Are there Geluk Zhentongpas?

Are there Geluk zhentongpas? This is a question that I’ve been asking for some time. Fortunately, a set of rare texts that were recently recovered from Tibet may shed some light on this. Made available in late 2007, there are four published books by two authors of the Geluk tradition that deserve particular attention. These manuscripts were collected from library archives in Tibet and reproduced via computer input as part of the longer Mes po’i shul bzhag series published by China’s Tibetology Publishing House (Beijing, 2007). This set of works includes the three volume Collected Works of Gungru Gyaltsen Zangpo (1383-1450), and one volume from the writings of Kunkhyen Lodrö Rinchen Sengé (15th cent.).[1]

What makes these works so interesting, and merits them scholarly attention, is that they present us with writings from two major Geluk authors from the formative period of the tradition who were both considered radical, if not heretical, for the philosophical views that they articulated. Their writings were banned from being read within Geluk educational institutions or studied as part of the standardized curriculum, and editions were sealed away for centuries. After only a cursory read over these four volumes, I’d like to highlight a few aspects of these reproductions with the hope of pointing to possible avenues for future scholarship in the areas of early Geluk and Jonang intellectual history, the polemics and politics of zhentong / rangtong, and the legacies of these two formidable authors.

Gungru Gyaltsen Zangpo was a student of Tsongkhapa Lozang Drakpa (1357-1419) and his two primary disciples, Khay Drubjè Gelek Palzang (1385-1438) and Gyaltsab Jè Darma Rinchen (1364-1432).[2] His Collected Works includes a fascinating piece in volume one titled, “The Ornament of Maitreya’s Intent” (Byams pa’i dgongs rgyan) on the intention of the five treatises of Maitreya that draws largely from the Abhisamayālaṁkāra and Uttaratantraśāstra (vol. 36); the second volume includes his abbreviated commentary on Nāgārjuna’s Mūlamadhyamakakārikā, his commentary on Candrakīrti’s Madhyamakavatāra, and a synthetic work on the “ambrosial instructions” from his teacher that explains select Madhyamaka philosophical themes (vol. 37)[3]; the third volume includes a commentary on Āryadeva’s Madhyamaka text the Catuḥśatakaśāstrakārikā, a work on philosophical systems (grub mtha’), and his commentary on the Abhisamayālaṁkāra (vol. 38). Though these collected works are a major compilation of Gungru’s writings, and are certainly representative of his thought, it is worth noting that his commentary on the Uttaratantraśāstra along with his explanation of view (lta khrid) remain undiscovered.

The “The Ornament of Maitreya’s Intent” covers a range of topics related to the middle and final turnings including the nature of the triple gem, the path of meditation, and interpretations of definitive and provisional meaning. A particularly interesting section of this text is his discussion of the host of antidotes (gnyen po’i tshogs) where Gungru employs the peculiar technical terms “internal emptiness” (nang stong pa nyid) and “external emptiness” (phyi stong pa nyid), then intrinsically essential emptiness (rang gi ngo bo stong pa nyid) and extrinsically essential emptiness (gzhan gyi ngo bo stong pa nyid), in discussing the sphere of gnosis (ye shes) (233-235). Both his synthetic and philosophical works present typical models of Madhyamaka, dividing the philosophical tradition into the Prāsaṅgika and Svātantrika systems, as opposed to making the Zhentong Madhyamaka distinction. Three chapters that are especially interesting in his synthetic work on advice are (cha.1) on refuting the object of negation (dgag bya) where he again makes explicit reference to the technical terms zhentong and rangtong, (cha.2) on the nature of the two truths, and (cha.3) on crucial points of discourse where he discusses the ālayavijñāna.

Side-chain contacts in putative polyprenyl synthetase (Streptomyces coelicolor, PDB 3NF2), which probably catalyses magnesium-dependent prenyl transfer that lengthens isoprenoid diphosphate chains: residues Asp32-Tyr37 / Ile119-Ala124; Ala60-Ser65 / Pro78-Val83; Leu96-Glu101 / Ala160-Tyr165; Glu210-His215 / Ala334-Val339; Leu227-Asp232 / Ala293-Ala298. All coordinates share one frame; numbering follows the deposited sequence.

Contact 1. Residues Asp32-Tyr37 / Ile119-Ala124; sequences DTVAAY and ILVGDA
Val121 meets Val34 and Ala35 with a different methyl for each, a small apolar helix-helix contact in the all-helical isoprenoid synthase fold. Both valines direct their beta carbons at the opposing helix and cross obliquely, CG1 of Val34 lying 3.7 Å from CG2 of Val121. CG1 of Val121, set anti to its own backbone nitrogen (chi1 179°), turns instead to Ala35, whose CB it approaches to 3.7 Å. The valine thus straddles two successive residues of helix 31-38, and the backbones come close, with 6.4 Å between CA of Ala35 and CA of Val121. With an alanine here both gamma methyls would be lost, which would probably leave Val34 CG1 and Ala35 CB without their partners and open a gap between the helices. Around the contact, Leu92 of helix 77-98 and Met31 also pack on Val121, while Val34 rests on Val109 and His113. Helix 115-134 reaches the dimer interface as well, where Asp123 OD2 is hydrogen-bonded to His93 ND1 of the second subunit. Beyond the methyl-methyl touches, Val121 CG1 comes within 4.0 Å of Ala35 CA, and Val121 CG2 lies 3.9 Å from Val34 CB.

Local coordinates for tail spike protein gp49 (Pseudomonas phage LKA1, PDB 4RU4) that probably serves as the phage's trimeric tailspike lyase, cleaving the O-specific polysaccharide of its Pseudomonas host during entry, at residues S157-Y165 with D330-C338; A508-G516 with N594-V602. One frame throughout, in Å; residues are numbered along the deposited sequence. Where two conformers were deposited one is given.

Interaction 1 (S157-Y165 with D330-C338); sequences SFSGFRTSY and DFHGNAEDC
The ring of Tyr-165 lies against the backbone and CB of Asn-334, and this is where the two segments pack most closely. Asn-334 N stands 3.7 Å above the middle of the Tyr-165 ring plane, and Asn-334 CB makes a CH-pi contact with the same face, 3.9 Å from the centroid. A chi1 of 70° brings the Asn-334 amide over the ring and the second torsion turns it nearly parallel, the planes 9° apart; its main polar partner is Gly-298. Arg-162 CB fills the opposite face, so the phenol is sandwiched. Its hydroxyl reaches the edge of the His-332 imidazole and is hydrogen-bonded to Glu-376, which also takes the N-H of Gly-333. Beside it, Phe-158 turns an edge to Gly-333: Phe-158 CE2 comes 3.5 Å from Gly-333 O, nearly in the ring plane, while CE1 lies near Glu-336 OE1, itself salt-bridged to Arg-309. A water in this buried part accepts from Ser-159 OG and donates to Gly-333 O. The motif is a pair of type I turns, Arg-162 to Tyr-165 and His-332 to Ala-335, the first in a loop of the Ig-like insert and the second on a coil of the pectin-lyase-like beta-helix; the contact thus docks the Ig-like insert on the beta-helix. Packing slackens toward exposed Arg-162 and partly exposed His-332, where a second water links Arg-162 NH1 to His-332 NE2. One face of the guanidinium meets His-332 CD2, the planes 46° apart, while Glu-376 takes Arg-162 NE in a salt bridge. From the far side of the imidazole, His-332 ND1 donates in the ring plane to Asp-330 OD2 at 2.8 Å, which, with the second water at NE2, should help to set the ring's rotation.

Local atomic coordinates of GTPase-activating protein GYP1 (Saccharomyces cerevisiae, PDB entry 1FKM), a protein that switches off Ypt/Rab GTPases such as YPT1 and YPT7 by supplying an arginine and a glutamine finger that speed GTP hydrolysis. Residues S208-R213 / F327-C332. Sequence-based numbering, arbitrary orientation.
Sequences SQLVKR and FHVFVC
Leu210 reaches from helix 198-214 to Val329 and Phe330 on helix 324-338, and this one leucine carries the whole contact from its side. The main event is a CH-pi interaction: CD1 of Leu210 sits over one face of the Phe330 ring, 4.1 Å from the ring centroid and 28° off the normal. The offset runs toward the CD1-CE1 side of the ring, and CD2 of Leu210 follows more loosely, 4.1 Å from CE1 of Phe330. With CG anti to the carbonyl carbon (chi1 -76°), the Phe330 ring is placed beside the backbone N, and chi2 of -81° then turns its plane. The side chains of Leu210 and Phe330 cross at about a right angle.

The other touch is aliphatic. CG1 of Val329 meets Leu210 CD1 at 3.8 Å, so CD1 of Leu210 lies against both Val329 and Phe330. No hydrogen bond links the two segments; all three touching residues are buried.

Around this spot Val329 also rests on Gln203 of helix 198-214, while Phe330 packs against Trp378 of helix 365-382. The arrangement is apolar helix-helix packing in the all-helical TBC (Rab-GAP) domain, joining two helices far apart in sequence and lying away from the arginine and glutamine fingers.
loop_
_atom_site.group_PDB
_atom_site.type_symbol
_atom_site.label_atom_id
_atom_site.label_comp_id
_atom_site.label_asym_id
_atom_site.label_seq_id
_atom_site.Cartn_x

Our other author, Kunkhyen Lodrö Rinchen Sengé studied under both Tsongkhapa and his disciple Khay Drubjè, and was a close disciple of Jamyang Chöjè Tashi Palden (1379-1449) who was another one of Tsongkhapa’s major disciples. He was also a disciple of the First Dalai Lama Gedun Dubpa (1391-1474) who established Tashi Lhunpo Monastery. He undertook his monastic and academic studies at both Drepung and Sera Monastery, and his works were part of the scholastic curriculum (yig cha) at Sera Monastery until Sera Jetsun Chökyi Gyaltsen (1469-1544/46) displaced the curriculum sometime after the year 1511. Several of his works remain uncovered including a main work on Madhyamaka.[4]

The single volume of his writings that has survived was reproduced (vol. 39), and it is his sub-commentary on Tsongkhapa’s famous commentary on the Madhyamakavatāra along with a condensed version of the text and a short supplement that addresses topics of importance found within the main body of the work. Being a commentary on Candrakīrti’s root text, his writings are primarily concerned with major themes of Mahāyāna thought and practice, especially the establishment of śūnyatā and the generation of bodhicitta in relation to the ten bhūmi. At first glance, knowing the Madhyamakavatāra to be a classic manifesto on rangtong, enunciated by Tsongkhapa’s commentary, it does not appear as though Rinchen Sengé’s commentary has exceptional philosophical import nor that it is particularly polemical. However, as we comb through the text, it becomes apparent that there are points where the author veers into territory where most Geluk exegetes would not venture.